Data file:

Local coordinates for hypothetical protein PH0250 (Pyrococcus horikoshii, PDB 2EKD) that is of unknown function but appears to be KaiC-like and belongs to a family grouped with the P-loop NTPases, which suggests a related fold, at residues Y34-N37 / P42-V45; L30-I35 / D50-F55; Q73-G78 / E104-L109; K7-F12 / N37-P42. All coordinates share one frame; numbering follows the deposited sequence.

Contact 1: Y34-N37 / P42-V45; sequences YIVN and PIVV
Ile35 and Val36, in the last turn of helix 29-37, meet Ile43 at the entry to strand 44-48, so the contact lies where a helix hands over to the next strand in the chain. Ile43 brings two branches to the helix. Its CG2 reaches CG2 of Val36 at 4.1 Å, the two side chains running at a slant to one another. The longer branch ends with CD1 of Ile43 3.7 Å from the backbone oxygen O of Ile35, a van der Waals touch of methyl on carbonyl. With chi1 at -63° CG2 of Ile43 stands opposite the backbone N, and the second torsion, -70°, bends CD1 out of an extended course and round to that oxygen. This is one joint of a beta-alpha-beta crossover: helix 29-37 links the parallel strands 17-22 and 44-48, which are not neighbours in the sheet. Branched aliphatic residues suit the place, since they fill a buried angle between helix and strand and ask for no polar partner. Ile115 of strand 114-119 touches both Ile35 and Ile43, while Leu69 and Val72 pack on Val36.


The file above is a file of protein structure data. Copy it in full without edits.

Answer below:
Local coordinates for hypothetical protein PH0250 (Pyrococcus horikoshii, PDB 2EKD) that is of unknown function but appears to be KaiC-like and belongs to a family grouped with the P-loop NTPases, which suggests a related fold, at residues Y34-N37 / P42-V45; L30-I35 / D50-F55; Q73-G78 / E104-L109; K7-F12 / N37-P42. All coordinates share one frame; numbering follows the deposited sequence.

Contact 1: Y34-N37 / P42-V45; sequences YIVN and PIVV
Ile35 and Val36, in the last turn of helix 29-37, meet Ile43 at the entry to strand 44-48, so the contact lies where a helix hands over to the next strand in the chain. Ile43 brings two branches to the helix. Its CG2 reaches CG2 of Val36 at 4.1 Å, the two side chains running at a slant to one another. The longer branch ends with CD1 of Ile43 3.7 Å from the backbone oxygen O of Ile35, a van der Waals touch of methyl on carbonyl. With chi1 at -63° CG2 of Ile43 stands opposite the backbone N, and the second torsion, -70°, bends CD1 out of an extended course and round to that oxygen. This is one joint of a beta-alpha-beta crossover: helix 29-37 links the parallel strands 17-22 and 44-48, which are not neighbours in the sheet. Branched aliphatic residues suit the place, since they fill a buried angle between helix and strand and ask for no polar partner. Ile115 of strand 114-119 touches both Ile35 and Ile43, while Leu69 and Val72 pack on Val36.